Many friends in Abbott Garn’s life are searching for ways to honor his memory.

Nathan Fairchild, a neighbor to the Garn family, described the 15-year-old Columbus East sophomore as his best friend since they both attended Central Middle School, where the two met in the school cafeteria. Garn died late Saturday after being struck by a vehicle in Columbus.

Describing their first meeting, Fairchild said he saw Garn sitting alone and went over to talk to him — and the two just hit it off from there, he said.

Fairchild said he will remember the times he spent with Garn at each other’s houses, playing Xbox, exploring nearby woods, summer campfires with friends and boating on Lake Monroe.

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“You know, I could come to him with anything,” Fairchild said. “There was nothing I was ashamed to tell him. He’d help me out and give me advice. He kept me humble. He was sort of my rock.”

After Fairchild learned Garn had died, he went to a friend’s house where Garn’s friends had gathered in grief and just sat there, he said.

“We cried for hours. We watched the sun rise, and then we went to breakfast and talked it out,” he said.

Then he went home to change into formal clothes and went to Garn’s house to express his condolences.

Fairchild said Garn’s father embraced him as he entered the house and squeezed him as tightly as he could.

“Abbott’s house became a sanctuary for people who knew him,” said Fairchild, a neighbor of the Garns who transferred from Columbus East to South Decatur High School in Greensburg. “It’s been tough, but there’s been lots of love.”

Fairchild received multiple phone calls Sunday morning about Garn’s death and at first reacted with disbelief, he said. Afterward, he said he began thinking about how he could honor Garn’s life and what would mean the most to his friend as a memorial.

And the answer was Garn’s love for the music of Chance the Rapper (Chancellor Johnathan Bennett), a hip-hop artist from Chicago who this month won three Grammy Awards.

He began an effort Monday to encourage the hip-hop artist to contact Garn’s friends through the hashtag #ChanceforAbbott.

“Abbott never got to see him in concert, and we want Chance to celebrate his life with us since he listened to him all of the time,” said Olivia Fuel, an East student involved in the effort.

Fairchild said he’s not really into Chance the Rapper’s music, but listened to it often as it was Garn’s favorite.

“One of the things he (Garn) loved was music, and every other song was Chance the Rapper,” Fairchild said.

The hip-hop artist was on the playlist when Garn was traveling to school and on his way home, his friend said.

“This is just about getting Chance the Rapper’s attention,” Fairchild said of the social-media campaign. “I’m not looking for him to come out and give a concert or anything extreme. We’re just hoping for some word of condolence about Abbott.”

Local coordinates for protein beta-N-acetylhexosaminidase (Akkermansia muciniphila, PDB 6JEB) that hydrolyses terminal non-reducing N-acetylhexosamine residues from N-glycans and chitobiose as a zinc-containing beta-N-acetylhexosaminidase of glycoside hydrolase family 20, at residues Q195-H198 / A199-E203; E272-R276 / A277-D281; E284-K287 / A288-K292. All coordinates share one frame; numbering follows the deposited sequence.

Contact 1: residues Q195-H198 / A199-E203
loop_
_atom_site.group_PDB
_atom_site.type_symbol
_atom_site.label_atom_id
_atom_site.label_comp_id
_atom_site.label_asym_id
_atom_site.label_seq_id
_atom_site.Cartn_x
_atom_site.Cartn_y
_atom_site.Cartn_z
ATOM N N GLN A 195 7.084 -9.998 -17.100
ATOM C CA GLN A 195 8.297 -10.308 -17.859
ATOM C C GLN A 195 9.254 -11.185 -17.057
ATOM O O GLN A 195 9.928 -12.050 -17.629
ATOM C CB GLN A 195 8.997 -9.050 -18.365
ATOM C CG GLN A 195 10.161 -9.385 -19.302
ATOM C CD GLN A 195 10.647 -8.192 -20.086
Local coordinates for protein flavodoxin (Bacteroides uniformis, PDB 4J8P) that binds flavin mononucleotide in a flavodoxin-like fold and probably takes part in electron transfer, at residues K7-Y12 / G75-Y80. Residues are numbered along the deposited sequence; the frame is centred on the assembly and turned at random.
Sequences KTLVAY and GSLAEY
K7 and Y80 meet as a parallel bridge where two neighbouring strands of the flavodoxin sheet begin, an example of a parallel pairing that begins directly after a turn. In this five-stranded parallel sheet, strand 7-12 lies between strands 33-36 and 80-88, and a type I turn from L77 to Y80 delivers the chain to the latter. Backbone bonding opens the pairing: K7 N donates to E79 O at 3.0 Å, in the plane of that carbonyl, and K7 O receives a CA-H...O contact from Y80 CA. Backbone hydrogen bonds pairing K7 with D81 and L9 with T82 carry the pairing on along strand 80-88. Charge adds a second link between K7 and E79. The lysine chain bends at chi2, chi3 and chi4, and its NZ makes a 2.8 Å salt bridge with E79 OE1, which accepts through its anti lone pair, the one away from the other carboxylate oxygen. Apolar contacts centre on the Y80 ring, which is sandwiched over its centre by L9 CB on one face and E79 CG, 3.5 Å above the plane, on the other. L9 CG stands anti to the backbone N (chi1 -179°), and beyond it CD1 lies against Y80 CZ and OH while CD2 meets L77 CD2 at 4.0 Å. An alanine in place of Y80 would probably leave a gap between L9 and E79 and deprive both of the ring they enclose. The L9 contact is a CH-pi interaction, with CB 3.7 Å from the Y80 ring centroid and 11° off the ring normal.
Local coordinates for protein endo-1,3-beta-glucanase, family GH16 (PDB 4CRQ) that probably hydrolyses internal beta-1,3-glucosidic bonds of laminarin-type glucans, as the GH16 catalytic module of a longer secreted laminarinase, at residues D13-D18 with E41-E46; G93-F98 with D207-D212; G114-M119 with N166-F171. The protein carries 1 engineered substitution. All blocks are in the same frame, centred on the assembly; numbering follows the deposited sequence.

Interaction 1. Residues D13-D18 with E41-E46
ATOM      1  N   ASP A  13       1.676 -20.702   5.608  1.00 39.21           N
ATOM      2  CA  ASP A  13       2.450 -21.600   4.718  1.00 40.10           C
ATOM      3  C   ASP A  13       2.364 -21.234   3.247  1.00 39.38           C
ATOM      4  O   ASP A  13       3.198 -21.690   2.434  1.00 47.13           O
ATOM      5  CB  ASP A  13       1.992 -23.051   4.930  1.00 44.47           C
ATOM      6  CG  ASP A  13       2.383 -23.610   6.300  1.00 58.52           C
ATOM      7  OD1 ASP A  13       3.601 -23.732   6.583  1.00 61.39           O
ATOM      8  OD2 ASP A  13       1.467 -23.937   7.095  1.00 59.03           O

Fairchild began the social media campaign by having a few friends tweet messages with the hashtag #ChanceforAbbott. From there, friends began retweeting. The friends also used Instagram and Snapchat and so far estimate more than 1,000 people have seen one of the messages, with more receiving them and reposting them as the hours go by.

“We hope he (Chance) notices,” Fuel said. “People we don’t even know are sharing. We have friends direct-messaging or private-messaging him (Chance) and telling the rapper how Abbott made a difference in their life.”

In addition to social media, Fairchild also has called Chance the Rapper’s booking agent and public relations manager and emailed his website, hoping for a response.

“With this whole thing, even if we don’t hear back from Chance, with him saying anything, it’s the fact that Abbott inspired more than 1,000 people to put this out there over the course of a couple days,” Fairchild said.

As a tribute, Fairchild said he and some of Garn’s other friends are thinking of restoring a Volkswagen van stored in the Garn garage that the teen and his father had planned to retrofit. They are thinking of making it a senior project, and then taking a senior trip in it in Garn’s honor.

If Chance the Rapper would call, or send a message, Fairchild said it would be a way to grow Garn’s legacy through him.

“They could hear and see how Abbott affected the world — a celebrity sending condolences. It could make people feel better,” he said.

“We want to celebrate Abbott’s life, the life he had here with us,” Fuel said.

How to help

If you would like to help the social media effort to contact Chance the Rapper about condolences for Abbott Garn, use the hashtag #ChanceforAbbott and send a message to your friends, encouraging them to send it to their friends. The hope is that one of the messages will reach Chance the Rapper and he will respond with a message about Abbott.

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Julie McClure is assistant managing editor of The Republic. She can be reached at or (812) 379-5631.